Implications for Educators
Many of the difficulties children living in poverty experience in school may be related to these recent findings in brain science. As previously mentioned, these children may demonstrate more difficulty paying attention and concentrating. Much like children with ADHD, children living with the stresses of low SES may be easily distracted by irrelevant information and may experience challenges blocking out classroom noise and visual distractors. Narrowing in on important aspects when it comes to reading and writing may also prove to be especially difficult. Material learned in class will be harder to remember for children who are faced with the extreme stress that is sometimes the result of poverty. Changes in the emotional centres and circuitry of the brain may result in higher emotional reactivity and may impact these children’s ability to form peer relationships. The stigma associated with poverty also places these children at risk for bullying and isolation. Loneliness and depression may follow, leading to a sense of helplessness and hopelessness.
We should change our view of lower-SES children’s learning style as a deficit and recognize that it is simply a difference... Under the right conditions, the adaptations made by children experiencing the stresses of low SES may actually allow them to excel.
If poverty sets the stage for possible cognitive and social difficulties in school, what can educators do to help?
Jensen explains that it is important “to change the school culture from pity to empathy.” Pity leads to lowered expectations resulting in learned helplessness, whereas empathy leads to understanding of challenges as differences and demonstrates respect rather than creating stigma. In the case of children living in poverty, this means recognizing that the conditions of their lives may have led to learning styles that compensate for difficulties in filtering out irrelevant information, in remembering factual information, or in controlling emotional responses.
In other words, we should change our view of lower-SES children’s learning style as a deficit and recognize that it is simply a difference. This perspective was first proposed by David Elkind in his pioneering work on the interpretation of intelligence tests in low SES adolescents. Today, new advances in conditions such as ADHD show that deficits may be best interpreted as adaptive or regulative difficulties.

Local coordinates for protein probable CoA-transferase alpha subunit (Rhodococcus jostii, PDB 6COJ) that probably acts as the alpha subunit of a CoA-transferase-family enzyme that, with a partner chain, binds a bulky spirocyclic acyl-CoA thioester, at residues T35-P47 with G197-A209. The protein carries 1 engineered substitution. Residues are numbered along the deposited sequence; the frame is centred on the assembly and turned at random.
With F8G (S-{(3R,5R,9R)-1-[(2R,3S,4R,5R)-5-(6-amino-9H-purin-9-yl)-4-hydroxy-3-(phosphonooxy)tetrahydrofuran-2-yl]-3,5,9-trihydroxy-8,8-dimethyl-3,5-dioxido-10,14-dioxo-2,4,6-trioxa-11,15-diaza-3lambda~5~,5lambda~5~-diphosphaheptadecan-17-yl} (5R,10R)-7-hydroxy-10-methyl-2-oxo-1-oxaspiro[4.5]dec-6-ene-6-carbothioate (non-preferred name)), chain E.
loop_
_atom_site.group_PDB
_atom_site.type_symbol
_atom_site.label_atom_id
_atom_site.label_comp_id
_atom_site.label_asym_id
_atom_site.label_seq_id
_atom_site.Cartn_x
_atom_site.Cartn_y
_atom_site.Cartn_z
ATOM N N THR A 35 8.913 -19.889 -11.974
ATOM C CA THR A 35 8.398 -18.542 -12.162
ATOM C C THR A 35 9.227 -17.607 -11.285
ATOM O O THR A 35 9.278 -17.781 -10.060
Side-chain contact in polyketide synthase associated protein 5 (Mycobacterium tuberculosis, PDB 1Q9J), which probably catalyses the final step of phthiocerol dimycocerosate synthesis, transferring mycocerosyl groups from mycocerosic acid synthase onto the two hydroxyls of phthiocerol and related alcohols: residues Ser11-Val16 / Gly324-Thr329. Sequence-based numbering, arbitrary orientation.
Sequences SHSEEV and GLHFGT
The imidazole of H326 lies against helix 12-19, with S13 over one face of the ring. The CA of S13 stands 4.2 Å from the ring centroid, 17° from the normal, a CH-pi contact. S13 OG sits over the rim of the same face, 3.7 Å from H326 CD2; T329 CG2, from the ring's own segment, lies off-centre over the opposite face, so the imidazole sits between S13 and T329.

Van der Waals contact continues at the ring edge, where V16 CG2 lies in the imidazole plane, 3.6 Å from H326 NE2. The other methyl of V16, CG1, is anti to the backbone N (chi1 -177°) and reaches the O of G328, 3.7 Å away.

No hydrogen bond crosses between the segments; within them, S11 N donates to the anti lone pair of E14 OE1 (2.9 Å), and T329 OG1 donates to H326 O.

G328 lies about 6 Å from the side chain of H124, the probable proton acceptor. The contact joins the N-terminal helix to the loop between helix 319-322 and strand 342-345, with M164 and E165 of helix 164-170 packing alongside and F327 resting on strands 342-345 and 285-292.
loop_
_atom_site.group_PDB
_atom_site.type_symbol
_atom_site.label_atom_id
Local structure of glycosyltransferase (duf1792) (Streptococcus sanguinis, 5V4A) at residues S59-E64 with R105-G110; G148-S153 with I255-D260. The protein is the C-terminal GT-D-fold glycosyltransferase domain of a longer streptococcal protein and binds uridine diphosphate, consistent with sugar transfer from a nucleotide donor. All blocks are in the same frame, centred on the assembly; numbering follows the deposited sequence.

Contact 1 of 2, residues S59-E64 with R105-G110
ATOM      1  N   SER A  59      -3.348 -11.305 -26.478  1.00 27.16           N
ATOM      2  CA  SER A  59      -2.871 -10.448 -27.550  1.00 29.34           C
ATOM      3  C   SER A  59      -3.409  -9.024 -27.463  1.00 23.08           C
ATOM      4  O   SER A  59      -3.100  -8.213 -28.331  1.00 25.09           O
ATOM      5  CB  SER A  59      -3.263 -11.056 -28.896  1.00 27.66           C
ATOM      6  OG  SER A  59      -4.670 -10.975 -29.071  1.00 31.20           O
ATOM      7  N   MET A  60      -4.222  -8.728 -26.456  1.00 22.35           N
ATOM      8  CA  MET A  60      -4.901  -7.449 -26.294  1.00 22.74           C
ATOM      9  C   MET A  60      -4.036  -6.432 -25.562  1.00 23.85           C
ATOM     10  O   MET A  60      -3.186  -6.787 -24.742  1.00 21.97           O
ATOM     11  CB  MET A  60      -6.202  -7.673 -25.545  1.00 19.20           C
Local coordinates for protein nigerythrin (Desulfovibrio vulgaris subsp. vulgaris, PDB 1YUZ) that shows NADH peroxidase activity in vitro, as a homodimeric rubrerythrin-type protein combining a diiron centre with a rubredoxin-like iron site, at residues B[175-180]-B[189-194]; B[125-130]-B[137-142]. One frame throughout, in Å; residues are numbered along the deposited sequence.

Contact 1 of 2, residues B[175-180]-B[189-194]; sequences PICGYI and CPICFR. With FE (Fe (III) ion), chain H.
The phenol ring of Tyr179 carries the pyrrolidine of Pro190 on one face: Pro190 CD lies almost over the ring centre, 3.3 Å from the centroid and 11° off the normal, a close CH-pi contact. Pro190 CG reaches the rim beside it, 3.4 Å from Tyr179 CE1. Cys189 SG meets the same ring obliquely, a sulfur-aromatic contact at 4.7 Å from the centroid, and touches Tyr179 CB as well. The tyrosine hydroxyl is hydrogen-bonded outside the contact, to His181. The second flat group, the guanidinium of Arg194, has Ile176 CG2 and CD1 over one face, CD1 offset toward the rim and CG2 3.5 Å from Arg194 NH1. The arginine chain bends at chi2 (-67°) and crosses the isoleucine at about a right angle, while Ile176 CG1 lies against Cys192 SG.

For children living in poverty it is especially important that the classroom be as stress-free as possible. At the same time, however, it is imperative not to lower the bar; the expectations of achievement and behaviour should be the same across the social ladder, since there is no evidence to suggest that low SES-children are, in the end, less capable of achieving at a high level. Indeed, evidence suggests that, under the right conditions, the adaptations made by children experiencing the stresses of low SES may actually allow them to excel. Older research shows that low-SES children may perform better than or similar to their high-SES counterparts if they receive the appropriate level of social, cognitive, and environmental stimulation.
Last but not least is the importance of supporting the family and keeping open the lines of communication between the school and the home. This is especially important for children living in poverty. For example, absenteeism and withdrawal are major contributing factors to the learning difficulties experienced by low SES children, in part because they are stigmatized by their peers. Lower-SES parents also face the stigma attached to poverty and may feel uncomfortable becoming involved in their children's school. Yet we know that parents’ participation is one of the most powerful predictors of their children’s success. This is why it is crucial that teachers have an open-door policy that invites parents to participate in the classroom or to become involved with the school in ways that they are comfortable with.